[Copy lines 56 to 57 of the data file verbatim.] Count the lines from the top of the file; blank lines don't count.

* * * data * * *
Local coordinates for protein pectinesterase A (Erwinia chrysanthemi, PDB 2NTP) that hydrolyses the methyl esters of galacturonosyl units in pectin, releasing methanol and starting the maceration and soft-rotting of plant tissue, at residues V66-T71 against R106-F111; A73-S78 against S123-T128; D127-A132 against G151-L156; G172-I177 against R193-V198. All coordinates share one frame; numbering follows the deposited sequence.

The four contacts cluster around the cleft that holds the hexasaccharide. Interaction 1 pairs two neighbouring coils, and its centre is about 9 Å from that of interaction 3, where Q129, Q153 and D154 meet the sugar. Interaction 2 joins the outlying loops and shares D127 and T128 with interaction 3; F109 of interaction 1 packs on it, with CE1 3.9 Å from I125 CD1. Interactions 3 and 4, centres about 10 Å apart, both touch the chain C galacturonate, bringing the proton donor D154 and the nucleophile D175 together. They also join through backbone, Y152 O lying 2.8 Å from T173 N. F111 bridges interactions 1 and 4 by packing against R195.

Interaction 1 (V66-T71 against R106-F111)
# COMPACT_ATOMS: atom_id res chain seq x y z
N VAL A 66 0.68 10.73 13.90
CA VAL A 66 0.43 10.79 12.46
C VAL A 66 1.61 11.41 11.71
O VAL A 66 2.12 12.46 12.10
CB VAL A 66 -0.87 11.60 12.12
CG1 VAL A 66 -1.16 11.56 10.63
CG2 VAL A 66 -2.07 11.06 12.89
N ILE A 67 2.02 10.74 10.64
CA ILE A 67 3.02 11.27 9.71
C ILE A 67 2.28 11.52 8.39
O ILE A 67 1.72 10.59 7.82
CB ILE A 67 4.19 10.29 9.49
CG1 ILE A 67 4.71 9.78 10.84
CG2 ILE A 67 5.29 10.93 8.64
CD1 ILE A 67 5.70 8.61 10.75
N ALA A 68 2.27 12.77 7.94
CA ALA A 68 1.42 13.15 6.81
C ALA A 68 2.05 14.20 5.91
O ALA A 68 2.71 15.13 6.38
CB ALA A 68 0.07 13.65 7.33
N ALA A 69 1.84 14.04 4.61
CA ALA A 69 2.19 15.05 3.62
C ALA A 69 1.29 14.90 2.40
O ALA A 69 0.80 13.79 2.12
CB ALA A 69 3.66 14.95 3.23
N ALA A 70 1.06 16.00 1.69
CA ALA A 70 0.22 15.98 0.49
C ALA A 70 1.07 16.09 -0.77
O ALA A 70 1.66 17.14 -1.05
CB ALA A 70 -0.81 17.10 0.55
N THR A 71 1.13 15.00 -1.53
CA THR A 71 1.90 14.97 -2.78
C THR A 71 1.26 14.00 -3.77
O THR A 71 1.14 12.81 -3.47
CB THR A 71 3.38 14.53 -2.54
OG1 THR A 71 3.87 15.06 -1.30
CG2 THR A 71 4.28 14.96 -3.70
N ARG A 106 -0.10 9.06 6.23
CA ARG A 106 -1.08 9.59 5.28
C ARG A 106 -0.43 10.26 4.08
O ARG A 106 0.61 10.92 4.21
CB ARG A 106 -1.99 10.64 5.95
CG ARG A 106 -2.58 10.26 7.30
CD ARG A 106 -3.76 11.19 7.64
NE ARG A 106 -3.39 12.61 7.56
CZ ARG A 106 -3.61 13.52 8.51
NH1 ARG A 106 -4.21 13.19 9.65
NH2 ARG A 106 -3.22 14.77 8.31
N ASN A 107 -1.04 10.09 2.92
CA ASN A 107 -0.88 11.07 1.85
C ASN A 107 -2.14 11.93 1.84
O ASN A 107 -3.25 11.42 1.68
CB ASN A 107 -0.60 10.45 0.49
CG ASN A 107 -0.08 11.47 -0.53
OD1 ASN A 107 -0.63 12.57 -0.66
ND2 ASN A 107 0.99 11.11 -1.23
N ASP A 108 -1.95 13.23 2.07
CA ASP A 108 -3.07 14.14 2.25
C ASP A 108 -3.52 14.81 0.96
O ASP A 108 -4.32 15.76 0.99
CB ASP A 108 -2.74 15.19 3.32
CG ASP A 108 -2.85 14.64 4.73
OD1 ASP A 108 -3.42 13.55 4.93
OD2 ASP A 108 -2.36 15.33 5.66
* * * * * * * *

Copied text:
O ASN A 107 -3.25 11.42 1.68
CB ASN A 107 -0.60 10.45 0.49